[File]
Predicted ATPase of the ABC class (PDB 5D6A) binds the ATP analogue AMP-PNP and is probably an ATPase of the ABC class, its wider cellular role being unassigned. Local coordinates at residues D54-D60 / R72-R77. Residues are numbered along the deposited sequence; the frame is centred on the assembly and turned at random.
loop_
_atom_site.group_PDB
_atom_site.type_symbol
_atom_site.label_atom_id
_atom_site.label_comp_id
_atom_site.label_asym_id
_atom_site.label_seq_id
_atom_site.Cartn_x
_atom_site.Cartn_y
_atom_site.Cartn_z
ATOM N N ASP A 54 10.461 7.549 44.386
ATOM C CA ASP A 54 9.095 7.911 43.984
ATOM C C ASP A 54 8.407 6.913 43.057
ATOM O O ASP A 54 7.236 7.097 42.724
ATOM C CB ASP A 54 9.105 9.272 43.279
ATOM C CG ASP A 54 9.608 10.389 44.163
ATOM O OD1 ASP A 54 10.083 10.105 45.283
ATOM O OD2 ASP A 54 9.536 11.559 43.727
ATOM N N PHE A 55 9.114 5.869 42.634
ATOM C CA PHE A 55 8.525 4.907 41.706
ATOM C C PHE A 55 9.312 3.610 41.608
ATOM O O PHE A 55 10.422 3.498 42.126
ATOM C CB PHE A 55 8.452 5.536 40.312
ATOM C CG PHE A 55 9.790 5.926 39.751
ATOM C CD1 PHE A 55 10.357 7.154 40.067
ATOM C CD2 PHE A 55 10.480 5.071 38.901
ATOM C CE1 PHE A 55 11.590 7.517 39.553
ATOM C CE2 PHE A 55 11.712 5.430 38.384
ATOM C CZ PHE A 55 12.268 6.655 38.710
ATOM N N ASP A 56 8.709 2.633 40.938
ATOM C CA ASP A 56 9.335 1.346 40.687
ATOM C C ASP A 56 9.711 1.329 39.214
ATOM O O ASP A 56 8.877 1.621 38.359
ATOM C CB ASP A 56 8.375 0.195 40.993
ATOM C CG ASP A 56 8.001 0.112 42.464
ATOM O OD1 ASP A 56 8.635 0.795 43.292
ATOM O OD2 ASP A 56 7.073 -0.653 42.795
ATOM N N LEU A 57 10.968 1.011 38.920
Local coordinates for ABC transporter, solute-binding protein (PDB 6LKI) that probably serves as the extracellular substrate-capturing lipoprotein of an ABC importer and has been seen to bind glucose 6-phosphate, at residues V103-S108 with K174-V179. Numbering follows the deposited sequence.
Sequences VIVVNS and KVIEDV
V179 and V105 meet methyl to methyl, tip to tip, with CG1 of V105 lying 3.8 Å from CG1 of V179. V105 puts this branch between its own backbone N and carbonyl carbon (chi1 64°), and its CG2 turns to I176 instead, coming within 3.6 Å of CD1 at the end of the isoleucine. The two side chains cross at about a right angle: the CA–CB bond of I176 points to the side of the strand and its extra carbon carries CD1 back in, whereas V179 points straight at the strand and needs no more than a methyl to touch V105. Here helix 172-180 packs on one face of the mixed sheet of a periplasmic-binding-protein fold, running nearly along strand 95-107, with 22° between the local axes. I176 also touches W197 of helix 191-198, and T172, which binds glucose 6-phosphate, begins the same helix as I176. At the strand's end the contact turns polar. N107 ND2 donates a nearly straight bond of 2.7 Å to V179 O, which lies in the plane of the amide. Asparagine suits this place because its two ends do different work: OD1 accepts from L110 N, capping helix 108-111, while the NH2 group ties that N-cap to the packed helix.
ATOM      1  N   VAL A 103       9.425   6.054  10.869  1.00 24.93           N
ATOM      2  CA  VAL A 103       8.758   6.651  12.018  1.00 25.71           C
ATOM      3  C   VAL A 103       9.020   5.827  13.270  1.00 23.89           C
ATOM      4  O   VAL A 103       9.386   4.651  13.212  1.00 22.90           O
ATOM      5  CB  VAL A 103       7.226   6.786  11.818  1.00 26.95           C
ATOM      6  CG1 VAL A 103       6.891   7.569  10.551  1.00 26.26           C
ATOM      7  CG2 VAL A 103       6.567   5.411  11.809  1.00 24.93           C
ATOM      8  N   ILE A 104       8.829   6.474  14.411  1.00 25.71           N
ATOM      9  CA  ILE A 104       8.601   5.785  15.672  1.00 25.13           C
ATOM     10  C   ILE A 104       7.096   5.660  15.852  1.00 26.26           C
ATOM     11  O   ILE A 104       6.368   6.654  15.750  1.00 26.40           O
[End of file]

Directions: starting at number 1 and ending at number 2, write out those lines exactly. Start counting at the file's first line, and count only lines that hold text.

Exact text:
Predicted ATPase of the ABC class (PDB 5D6A) binds the ATP analogue AMP-PNP and is probably an ATPase of the ABC class, its wider cellular role being unassigned. Local coordinates at residues D54-D60 / R72-R77. Residues are numbered along the deposited sequence; the frame is centred on the assembly and turned at random.
loop_